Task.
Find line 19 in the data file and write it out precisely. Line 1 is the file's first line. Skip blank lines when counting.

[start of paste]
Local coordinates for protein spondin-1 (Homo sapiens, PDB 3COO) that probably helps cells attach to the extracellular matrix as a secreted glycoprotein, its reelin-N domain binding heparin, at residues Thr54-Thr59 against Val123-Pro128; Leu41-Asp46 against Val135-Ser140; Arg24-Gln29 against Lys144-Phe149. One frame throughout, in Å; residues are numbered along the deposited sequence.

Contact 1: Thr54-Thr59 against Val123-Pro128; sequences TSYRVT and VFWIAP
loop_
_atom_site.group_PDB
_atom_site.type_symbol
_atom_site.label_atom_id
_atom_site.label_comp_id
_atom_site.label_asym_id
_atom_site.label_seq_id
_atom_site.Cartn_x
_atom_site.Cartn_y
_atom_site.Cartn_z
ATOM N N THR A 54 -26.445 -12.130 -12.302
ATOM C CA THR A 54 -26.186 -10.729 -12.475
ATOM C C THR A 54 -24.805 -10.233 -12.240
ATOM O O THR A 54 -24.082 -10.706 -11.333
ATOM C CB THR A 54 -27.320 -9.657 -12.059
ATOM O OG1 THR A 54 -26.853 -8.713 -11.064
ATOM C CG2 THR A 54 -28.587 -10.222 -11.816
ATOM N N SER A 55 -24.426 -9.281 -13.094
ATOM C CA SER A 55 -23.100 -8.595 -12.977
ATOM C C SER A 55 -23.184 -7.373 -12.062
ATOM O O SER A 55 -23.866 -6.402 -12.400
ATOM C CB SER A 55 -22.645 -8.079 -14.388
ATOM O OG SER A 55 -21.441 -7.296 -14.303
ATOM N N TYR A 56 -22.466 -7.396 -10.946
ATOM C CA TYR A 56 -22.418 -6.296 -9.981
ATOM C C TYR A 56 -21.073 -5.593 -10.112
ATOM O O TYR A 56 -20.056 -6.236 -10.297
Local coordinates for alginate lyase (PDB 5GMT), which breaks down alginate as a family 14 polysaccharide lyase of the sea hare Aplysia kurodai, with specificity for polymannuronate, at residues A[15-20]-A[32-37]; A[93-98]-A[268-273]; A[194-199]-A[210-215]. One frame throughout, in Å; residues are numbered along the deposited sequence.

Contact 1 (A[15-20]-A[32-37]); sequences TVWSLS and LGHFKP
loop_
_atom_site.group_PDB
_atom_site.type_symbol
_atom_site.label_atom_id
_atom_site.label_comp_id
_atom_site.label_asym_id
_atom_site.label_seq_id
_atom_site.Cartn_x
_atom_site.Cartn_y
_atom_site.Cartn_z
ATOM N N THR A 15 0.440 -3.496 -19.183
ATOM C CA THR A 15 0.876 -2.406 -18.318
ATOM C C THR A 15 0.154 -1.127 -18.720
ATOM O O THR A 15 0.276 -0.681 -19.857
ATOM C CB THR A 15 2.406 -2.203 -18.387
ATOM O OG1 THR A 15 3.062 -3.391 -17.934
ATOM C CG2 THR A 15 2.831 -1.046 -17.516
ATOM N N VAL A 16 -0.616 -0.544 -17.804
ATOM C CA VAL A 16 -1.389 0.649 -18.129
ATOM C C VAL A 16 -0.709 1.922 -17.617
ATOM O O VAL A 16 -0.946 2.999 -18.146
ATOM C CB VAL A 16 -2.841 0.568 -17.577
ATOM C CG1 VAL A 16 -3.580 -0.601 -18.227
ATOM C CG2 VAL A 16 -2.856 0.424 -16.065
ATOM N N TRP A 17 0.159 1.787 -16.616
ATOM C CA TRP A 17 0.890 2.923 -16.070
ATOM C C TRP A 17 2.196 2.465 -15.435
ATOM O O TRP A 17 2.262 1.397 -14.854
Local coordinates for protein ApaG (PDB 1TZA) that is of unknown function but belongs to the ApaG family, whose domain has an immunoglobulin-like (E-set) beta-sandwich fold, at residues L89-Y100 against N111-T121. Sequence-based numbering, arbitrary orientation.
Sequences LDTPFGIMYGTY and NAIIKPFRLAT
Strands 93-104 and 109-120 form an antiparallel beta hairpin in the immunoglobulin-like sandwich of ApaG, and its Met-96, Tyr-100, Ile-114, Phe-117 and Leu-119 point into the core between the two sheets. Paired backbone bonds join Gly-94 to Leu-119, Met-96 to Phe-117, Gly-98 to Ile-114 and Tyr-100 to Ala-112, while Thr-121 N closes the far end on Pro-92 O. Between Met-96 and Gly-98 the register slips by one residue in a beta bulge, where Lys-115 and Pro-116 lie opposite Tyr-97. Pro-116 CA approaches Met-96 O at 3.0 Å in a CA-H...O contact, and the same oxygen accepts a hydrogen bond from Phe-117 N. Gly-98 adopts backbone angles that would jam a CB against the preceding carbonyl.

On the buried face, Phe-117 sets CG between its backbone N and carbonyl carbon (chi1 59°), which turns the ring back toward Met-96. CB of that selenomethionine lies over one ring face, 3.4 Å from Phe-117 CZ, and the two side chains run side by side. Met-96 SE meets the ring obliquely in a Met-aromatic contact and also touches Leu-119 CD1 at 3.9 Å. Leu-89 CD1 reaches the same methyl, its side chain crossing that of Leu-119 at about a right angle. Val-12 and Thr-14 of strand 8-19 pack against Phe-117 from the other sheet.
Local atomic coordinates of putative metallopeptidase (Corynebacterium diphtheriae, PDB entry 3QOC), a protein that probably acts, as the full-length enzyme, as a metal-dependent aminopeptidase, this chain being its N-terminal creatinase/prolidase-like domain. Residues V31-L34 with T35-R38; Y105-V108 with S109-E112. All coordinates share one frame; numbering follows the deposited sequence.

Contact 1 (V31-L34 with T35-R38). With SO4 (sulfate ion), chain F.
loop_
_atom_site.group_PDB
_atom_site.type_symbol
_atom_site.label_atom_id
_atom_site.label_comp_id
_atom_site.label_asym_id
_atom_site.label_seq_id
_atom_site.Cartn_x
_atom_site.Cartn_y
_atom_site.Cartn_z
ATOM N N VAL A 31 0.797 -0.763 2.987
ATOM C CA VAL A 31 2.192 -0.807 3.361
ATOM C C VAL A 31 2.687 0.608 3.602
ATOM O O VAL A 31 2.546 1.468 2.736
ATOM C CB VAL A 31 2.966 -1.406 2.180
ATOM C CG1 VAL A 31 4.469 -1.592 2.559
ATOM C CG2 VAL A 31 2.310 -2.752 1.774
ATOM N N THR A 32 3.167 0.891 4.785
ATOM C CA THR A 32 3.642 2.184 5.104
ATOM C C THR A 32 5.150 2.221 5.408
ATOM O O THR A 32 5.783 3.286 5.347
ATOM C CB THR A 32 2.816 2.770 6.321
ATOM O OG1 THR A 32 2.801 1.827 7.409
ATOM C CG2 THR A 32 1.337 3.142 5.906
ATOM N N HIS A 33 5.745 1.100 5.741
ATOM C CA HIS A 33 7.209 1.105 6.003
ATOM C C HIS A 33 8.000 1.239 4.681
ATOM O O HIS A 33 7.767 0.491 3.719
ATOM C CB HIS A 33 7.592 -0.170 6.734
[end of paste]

ATOM C CG2 THR A 54 -28.587 -10.222 -11.816